Summit to shine the light on safety of mineworkers

Summit to shine the light on safety of mineworkers.
Summit to shine the light on safety of mineworkers.
Image: 123RF/ fesenko

The health and safety of mineworkers, particularly fatalities, continue to be a great concern to the mineral resources department.

The main contributors of fatalities are fall of ground, transport and general accidents, including fire.

Undoubtedly, human and behavioural factors cannot be left out of the equation in dealing with this challenge.

Developing and implementing programmes to assist the sector is what drives the work of the Mine Health and Safety Council, a statutory body tasked with advising the minister of mineral resources on health and safety matters affecting mineworkers.

From January to September, there have been 66 fatalities against 67 in the same period in 2017.

The main contributor of fatalities were gold (35), other (16), platinum (eight) and coal (seven) mines.

The mine fatalities have also been exacerbated by three accidents at Sibanye Gold and Phalaborwa mines. There has also been a decrease in occupational diseases. A total of 4632 cases were reported in 2016, compared to 4483 cases during 2017.

All stakeholders also recognise that it cannot be business as usual as one death is one too many.

It is also important to consider that the long-term sustainability of mining is dependant not only on its growth, competitiveness and transformation, but also on how safe and well cared for its workforce is.

In light of the above, mineral resources minister Gwede Mantashe requested that the 2018 tripartite summit comprising labour, the government and mining houses, which was scheduled to take place next month, be brought forward in order for all stakeholders in the sector to collectively assess progress made in attaining our objective of "Zero Harm", and to chart a way forward.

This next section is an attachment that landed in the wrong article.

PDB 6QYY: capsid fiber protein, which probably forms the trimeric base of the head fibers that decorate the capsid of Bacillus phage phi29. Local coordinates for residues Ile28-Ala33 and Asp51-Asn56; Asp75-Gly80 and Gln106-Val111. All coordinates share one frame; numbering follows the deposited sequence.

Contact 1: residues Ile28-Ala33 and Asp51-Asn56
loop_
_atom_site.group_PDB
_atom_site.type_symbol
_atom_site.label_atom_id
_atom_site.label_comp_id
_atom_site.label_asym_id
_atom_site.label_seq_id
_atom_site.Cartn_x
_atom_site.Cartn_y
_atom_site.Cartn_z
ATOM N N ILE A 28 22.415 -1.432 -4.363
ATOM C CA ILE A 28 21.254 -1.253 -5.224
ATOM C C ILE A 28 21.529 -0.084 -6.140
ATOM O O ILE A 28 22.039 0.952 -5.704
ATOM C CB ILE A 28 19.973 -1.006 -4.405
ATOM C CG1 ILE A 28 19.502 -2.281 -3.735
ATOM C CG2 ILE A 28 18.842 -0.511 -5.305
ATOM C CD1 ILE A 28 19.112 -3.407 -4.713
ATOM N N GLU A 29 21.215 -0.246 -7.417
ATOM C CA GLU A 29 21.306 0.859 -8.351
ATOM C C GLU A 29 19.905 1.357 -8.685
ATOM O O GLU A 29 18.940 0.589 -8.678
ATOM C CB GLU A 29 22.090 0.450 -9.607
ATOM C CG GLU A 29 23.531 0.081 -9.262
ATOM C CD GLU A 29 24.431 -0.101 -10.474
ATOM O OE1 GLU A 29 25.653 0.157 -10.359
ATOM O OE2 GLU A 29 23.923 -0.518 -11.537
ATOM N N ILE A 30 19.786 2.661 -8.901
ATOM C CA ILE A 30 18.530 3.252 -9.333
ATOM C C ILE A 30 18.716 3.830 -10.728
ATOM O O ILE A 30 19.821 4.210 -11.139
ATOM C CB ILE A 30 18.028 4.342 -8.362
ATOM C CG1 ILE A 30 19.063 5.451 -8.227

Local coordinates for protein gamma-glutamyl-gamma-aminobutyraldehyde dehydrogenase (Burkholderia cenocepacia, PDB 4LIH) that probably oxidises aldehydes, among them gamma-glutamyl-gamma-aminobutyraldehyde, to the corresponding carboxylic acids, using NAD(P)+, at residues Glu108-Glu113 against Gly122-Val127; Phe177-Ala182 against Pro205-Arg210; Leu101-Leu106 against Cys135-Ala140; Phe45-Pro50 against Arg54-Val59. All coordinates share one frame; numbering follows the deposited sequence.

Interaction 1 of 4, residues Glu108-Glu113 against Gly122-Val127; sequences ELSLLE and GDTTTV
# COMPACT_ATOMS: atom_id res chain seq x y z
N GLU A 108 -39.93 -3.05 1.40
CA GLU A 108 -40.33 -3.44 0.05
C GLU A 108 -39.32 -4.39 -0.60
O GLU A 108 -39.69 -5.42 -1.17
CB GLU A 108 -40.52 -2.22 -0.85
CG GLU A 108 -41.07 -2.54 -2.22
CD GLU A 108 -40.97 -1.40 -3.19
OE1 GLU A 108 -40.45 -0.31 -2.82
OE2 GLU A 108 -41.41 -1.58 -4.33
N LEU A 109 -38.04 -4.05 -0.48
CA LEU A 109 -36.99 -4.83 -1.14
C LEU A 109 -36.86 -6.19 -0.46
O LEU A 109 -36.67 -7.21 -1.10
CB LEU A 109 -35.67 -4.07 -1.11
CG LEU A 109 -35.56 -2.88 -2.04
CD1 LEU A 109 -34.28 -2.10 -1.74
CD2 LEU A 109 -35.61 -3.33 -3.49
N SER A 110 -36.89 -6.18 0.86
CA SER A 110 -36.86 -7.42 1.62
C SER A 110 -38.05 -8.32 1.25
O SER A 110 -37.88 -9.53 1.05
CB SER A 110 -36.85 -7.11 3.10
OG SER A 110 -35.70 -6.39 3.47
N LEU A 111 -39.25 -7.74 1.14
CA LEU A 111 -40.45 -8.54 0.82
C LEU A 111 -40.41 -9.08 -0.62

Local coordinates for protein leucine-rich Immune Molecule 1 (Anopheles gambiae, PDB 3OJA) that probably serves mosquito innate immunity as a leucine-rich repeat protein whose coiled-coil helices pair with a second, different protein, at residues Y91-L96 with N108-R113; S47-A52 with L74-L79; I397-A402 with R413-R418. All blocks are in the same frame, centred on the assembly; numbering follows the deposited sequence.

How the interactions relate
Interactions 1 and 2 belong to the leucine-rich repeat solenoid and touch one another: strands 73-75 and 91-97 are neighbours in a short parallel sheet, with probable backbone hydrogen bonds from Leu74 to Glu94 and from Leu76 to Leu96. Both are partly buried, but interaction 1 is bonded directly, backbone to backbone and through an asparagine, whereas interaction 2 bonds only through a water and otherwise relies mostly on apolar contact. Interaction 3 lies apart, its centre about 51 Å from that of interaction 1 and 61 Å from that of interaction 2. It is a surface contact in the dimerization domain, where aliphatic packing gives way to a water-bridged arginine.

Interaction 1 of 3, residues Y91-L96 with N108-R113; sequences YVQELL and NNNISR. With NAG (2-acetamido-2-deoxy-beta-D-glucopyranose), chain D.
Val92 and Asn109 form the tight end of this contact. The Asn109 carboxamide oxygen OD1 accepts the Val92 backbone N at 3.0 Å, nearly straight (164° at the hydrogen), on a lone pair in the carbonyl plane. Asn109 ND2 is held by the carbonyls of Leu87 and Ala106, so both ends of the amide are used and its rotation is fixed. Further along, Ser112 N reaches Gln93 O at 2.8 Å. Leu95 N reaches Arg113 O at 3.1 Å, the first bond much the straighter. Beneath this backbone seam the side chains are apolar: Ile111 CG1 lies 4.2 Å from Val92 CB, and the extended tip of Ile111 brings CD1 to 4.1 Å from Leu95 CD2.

The minister has called on everybody to ensure that the health and safety of mineworkers is continuously protected in the mining industry.

Mantashe has further urged all stakeholders to appreciate that mining is not only about the minerals but is about human beings.

Tripartite stakeholders in the sector will host the summit next week with envisaged robust discussions on pertinent causes of injuries, health issues and fatalities.

Among others, critical topics for discussion will include: falls of ground, seismicity, noise, TB, right to refuse dangerous work, occupational lung diseases, fires, explosions and the implementation of the culture transformation framework.

The commitment by leaders in the industry in driving the implementation of the milestones will also be part of the critical discussions.

The summit will seek to review progress towards achievement of the milestones, which were agreed on by stakeholders at the 2014 Occupational Health and Safety summit for implementation by 2024.

Principal stakeholders will recommit themselves to the achievement of "Zero Harm" in the South African mining industry and continue to strive to ensure that every mineworker returns from work unharmed every day.

This is the responsibility of all stakeholders, which include the government, labour and mining companies.

Mantashe is expected to deliver a keynote address at the opening of the 2018 summit.

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